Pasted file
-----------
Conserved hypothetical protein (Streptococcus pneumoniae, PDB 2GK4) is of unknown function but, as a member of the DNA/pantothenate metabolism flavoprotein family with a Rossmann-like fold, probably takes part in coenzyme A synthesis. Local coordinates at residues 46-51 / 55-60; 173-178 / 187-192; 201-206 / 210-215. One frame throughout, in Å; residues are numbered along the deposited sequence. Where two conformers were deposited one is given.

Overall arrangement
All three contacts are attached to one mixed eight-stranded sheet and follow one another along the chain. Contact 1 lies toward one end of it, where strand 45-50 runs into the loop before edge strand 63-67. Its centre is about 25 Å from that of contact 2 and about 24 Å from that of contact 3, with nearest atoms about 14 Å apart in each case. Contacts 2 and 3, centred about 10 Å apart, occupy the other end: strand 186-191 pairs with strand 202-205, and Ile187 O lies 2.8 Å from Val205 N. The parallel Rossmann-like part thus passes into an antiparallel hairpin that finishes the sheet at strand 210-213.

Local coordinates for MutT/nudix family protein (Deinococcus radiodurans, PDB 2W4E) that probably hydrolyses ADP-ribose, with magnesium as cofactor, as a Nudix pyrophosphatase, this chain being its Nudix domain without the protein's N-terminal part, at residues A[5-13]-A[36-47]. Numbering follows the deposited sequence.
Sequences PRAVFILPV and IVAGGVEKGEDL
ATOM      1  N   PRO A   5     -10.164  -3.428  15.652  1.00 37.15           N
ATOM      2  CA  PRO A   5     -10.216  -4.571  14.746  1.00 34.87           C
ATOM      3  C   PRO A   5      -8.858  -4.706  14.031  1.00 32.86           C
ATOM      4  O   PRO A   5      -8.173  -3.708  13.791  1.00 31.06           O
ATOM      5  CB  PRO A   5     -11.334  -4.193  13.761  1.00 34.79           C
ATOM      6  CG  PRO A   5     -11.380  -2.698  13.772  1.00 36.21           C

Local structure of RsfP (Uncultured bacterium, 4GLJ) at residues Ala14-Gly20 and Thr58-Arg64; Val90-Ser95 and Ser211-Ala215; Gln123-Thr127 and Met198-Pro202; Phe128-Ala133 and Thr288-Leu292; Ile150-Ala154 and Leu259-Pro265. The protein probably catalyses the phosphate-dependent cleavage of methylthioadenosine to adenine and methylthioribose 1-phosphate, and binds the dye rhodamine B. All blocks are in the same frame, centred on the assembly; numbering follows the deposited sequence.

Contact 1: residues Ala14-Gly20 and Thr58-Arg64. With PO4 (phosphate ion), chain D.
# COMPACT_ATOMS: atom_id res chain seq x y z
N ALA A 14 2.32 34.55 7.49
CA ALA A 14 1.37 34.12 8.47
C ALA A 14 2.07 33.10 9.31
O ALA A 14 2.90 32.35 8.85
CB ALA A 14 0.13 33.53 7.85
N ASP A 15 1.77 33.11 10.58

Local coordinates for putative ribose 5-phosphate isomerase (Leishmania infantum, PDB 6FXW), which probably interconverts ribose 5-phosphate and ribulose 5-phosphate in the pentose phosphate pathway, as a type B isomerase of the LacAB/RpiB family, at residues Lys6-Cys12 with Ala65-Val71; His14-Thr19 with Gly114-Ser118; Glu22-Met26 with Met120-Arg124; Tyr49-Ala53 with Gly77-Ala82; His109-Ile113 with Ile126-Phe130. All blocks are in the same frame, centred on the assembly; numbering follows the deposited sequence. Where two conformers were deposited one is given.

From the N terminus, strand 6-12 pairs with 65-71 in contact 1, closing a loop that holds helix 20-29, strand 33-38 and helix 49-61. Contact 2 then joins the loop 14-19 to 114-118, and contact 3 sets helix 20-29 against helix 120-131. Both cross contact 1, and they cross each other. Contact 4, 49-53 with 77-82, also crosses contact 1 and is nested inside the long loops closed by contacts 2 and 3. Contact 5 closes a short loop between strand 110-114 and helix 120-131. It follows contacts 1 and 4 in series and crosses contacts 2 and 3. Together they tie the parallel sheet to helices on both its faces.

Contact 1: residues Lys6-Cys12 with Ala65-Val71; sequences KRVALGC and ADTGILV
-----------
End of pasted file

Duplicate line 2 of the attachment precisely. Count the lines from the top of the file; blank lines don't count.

Overall arrangement